An NYU study reveals that reaching a balance of diversity will require more than just eliminating the SHSAT. The study explores six admissions options, some of which would increase the share of white students, while others would increase the amount of Latino and female students admitted. Variations of tactics include incorporating grades, attendance, and state test scores into admissions decisions. The most certain way to increase racial diversity in NYC’s most selective high schools, the study suggests, would be admitting the top 10 percent of all NYC high schools. This specific recommendation has a major drawback however, which is that it may sacrifice average achievement in incoming classes, especially in math, which the NYU study notes may not be optimal for math and science high schools.
Making the problem more challenging is that the specialized high schools already do relatively well in terms of socioeconomic diversity—the eight schools that require the SHSAT in 2014 had, on average, 54 percent of their students eligible for free or reduced lunch. Stuyvesant High School 2009 alumnus Amitav Chakraborty told me in an interview that the test-only policy works for low-income Asian families in New York City with access to “homegrown networks” of friends or family with prior knowledge of the exam to assist with test prep—networks that black and Latino students may not have access to, since these groups have been historically excluded from these schools. Chakraborty emphasizes that the city must do a better job to provide free or low-cost test preparation for black and Latino students and should raise awareness in these communities of the opportunity to take the test. Chakraborty, who will begin at the NYU School of Law in the fall, believes the SHSAT and his admission to Stuyvesant provided him a ticket to a better life.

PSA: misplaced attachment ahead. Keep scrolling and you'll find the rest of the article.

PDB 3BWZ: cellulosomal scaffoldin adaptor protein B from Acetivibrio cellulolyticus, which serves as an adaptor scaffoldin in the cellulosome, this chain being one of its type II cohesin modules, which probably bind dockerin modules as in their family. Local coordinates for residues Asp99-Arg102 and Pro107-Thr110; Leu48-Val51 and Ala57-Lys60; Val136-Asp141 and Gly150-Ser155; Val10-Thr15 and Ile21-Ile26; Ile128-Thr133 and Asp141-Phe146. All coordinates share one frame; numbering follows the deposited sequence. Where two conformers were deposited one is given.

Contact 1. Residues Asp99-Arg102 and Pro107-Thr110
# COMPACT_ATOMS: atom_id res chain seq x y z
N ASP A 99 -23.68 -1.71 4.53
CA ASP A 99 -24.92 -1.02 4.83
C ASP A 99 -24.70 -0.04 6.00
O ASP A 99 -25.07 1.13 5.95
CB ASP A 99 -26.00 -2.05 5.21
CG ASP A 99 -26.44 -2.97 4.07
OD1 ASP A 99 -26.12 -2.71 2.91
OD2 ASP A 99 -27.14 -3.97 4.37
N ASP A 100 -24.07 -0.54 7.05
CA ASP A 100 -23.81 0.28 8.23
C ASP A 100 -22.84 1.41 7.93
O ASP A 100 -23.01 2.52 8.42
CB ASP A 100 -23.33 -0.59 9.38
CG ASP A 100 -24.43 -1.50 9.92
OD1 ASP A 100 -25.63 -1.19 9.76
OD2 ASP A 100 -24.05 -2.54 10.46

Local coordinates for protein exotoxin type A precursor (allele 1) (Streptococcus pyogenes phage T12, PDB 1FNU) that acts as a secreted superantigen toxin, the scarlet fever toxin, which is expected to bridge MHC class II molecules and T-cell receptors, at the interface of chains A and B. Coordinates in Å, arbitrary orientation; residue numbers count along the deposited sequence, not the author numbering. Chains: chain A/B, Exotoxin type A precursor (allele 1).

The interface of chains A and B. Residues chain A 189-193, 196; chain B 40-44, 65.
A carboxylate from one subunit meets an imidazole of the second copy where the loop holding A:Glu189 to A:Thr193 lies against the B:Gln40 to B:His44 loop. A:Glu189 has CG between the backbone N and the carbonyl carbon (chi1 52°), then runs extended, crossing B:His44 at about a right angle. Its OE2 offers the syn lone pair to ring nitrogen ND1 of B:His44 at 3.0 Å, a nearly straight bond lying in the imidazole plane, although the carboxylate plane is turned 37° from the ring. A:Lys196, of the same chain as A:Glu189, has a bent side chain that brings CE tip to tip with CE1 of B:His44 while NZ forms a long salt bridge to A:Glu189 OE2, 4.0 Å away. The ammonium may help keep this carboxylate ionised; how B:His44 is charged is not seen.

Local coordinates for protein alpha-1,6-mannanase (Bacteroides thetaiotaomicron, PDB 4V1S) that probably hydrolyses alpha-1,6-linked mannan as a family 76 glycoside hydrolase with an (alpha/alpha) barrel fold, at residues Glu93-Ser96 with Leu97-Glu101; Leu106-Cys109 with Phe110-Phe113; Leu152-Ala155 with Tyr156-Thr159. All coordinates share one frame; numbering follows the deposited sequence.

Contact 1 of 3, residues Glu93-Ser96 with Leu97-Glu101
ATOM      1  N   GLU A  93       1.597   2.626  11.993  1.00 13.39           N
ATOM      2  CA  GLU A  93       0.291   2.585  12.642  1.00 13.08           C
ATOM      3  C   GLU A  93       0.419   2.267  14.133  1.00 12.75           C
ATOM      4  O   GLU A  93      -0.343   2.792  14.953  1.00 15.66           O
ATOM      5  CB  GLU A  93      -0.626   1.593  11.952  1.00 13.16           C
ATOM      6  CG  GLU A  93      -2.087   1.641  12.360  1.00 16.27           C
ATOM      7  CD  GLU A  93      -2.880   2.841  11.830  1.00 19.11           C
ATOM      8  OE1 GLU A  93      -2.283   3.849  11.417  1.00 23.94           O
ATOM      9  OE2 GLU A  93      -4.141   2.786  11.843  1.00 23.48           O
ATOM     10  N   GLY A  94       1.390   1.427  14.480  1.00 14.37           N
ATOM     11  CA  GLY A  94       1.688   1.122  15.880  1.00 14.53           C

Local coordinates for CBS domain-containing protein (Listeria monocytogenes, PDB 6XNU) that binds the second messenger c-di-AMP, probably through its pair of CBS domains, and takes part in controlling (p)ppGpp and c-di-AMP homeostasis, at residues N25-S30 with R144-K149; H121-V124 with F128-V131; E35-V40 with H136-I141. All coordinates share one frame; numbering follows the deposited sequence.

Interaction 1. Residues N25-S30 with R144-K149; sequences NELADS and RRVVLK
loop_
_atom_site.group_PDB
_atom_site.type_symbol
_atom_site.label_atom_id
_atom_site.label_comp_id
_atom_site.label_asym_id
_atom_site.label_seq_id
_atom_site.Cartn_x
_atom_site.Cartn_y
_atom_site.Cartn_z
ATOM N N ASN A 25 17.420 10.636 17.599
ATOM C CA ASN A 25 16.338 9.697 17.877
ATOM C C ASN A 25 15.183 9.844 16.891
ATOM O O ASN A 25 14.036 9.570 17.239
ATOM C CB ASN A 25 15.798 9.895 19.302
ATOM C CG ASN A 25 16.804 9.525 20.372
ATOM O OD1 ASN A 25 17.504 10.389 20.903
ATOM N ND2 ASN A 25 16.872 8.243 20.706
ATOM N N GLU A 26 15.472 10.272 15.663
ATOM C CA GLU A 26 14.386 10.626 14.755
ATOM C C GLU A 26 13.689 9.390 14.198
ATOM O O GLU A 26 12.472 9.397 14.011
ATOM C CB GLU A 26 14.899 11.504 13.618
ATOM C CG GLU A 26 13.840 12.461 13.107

“I myself went to one of the worst middle schools in the city before testing into Stuyvesant,” Chakraborty says. “Had I not gotten in, I would have attended my zoned high school—also one of the worst schools in the city. So it goes without saying that the test offered an opportunity that I would not have had, and definitely changed my life trajectory.” But the test-only policy simply doesn’t produce the same results for most low-income, minority students.
Making Racial Diversity a Priority
The New York specialized high schools for years have prioritized achievement on a single standardized test at the expense of racial diversity. Although the City Council took a first step with legislation to promote more diversity in the public schools, continuing current admission practices at the city’s elite high schools undermine these efforts.
Instead, a more holistic application process is needed, one that values diversity and individual achievement, coupled with a more rigorous attempt to ensure more minority students have the opportunity and resources to take this test and succeed on it. Although the top 10 percent policy may slightly sacrifice the level of prior achievement in incoming students, the policy should be considered and New York’s specialized high schools should experiment further with their admissions processes to truly achieve a diverse student body. The status quo of significantly limiting opportunities for black and Latino students is unacceptable.